Final Draft is the industry standard. The industry standard what? The industry standard document format? No, that’s PDF1. The industry standard page layout/metrics? Final Draft’s pagination battle cry rings a little hollow when (a) Final Draft’s pagination can vary significantly between versions or even depending on what printer is connected; (b) “proper” screenplay format is something other software can easily do; and (c) those who actually work on produced projects can testify that the page-a-minute rule is, at best, a very general guideline — there is no mythical, golden prototype of the perfect one-minute screenplay page. And as for respecting the actual industry standard, i.e., the one that goes back decades and uses a 10-pitch typewriter? Final Draft doesn’t even do that. So honestly, in all seriousness, the industry standard what? If what constitutes the Final Draft “standard” changes depending on what version of the program you have or what printer you’ve got hooked up, then that’s not much of a standard.

Final Draft is necessary for our workflow. Okay, well, here’s what normally happens. A script is finally locked and ready for breakdown. A Final Draft document is delivered to the studio/production company. That Final Draft document is imported into Movie Magic Scheduling and Movie Magic Budgeting — which is a basic transfer of scene headings and character names and page lengths to save on typing. Then production revisions are made to the screenplay. The revised script is delivered to the studio/production company. The revisions are then…manually entered into the schedule and budget documents, with whoever’s doing it making sure that everything matches up. Because in 2015 there is still no way to have any sort of smart syncing between them: every change has to be manually rippled through the workflow. And the tools and workarounds that everyone from story departments to script supervisors to costume designers and property masters have come up with to deal with the current toolset shortcomings are either impressive or dismaying, depending on which way you look at it. So really the only degree to which Final Draft is at all “necessary” in the workflow is the slight labor savings in the initial scheduling/budgeting import — something that’s carefully hand-checked by an AD or production assistant anyway. And if Entertainment Partners wants to talk about getting Fade In support for that initial import — and, ideally, far beyond — I’m all ears. Because I’m thisclose to developing my own modern scheduling and budgeting tools.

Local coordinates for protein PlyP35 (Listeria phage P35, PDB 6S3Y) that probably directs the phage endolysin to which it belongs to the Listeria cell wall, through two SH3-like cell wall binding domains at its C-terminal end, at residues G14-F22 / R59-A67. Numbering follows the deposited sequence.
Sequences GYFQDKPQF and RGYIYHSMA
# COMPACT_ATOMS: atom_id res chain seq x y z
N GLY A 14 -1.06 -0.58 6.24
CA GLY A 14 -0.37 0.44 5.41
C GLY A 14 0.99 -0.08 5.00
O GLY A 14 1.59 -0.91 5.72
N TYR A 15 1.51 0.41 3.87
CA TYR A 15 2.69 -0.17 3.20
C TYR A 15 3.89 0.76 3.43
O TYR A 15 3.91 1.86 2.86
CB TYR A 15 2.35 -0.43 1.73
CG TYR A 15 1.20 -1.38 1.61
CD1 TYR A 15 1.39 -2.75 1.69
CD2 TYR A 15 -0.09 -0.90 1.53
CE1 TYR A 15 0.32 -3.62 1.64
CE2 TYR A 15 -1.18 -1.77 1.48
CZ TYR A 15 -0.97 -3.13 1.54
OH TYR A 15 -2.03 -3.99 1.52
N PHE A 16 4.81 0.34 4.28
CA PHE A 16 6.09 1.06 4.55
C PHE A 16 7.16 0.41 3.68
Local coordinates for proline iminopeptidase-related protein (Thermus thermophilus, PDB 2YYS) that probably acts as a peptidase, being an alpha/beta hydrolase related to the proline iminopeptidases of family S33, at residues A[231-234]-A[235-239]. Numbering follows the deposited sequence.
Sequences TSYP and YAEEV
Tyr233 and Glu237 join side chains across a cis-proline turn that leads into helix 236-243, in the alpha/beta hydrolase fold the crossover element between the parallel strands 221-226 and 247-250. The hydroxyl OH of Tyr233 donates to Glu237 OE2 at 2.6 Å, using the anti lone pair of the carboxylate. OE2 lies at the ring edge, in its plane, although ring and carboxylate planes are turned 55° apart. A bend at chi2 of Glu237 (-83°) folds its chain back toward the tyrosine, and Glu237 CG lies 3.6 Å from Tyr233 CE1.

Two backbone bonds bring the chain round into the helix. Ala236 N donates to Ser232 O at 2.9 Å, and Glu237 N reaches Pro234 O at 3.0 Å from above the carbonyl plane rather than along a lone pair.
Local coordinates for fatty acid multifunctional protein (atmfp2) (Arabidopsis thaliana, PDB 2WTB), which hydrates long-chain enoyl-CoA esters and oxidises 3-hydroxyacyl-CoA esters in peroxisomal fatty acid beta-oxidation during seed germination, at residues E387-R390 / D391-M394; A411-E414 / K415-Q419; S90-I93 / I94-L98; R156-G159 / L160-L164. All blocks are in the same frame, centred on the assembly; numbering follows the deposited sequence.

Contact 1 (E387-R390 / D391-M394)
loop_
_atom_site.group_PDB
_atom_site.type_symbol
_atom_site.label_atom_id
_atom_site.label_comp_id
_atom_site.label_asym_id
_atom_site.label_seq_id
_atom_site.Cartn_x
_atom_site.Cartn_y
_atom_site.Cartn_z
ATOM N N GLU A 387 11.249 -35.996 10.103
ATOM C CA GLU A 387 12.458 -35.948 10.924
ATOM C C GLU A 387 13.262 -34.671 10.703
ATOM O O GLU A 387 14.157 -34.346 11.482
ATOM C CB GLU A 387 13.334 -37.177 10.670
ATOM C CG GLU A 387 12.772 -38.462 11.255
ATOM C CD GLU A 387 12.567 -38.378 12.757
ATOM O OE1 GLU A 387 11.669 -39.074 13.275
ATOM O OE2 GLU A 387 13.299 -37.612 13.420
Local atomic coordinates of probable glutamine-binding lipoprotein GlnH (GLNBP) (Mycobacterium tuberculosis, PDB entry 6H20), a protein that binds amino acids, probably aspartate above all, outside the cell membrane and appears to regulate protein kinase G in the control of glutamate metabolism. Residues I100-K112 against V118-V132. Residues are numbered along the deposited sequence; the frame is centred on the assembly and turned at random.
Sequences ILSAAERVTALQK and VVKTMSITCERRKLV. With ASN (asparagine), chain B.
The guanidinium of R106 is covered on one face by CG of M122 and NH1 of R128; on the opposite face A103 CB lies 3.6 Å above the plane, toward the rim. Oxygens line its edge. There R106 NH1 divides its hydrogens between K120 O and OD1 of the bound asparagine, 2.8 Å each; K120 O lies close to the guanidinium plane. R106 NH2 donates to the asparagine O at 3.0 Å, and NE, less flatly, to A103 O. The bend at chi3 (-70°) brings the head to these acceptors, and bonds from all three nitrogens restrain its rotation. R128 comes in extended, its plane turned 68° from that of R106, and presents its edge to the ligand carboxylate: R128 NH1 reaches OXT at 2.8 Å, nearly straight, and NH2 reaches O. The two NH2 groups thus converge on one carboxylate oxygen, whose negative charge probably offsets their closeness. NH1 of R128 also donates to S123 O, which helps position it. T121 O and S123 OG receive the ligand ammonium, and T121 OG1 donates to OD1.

Now, of course you knowing all of this won’t change the possibility that your producer or your studio might still tell you that you have to deliver in Final Draft. Mainly because, as I’ve found out, some people still don’t know there’s any alternative. But what I’ve also found is that people want things to work better than they do currently. They need things to work better. And as an industry we’re actually not that far away from some big steps forward to make things work better for everyone. I was in a meeting at a studio recently and there was a palpable sense of excitement and “Oh, this is what’s possible…” When people find out there’s a better way of doing things, they’re very interested to find out more.

So send them my way.

  1. To save both trees and photocopying/messenger in costs, these days screenplays are almost always sent around as PDF.

Authored by

Comments are closed.

© 2022 Kent Tessman

▲ Back to top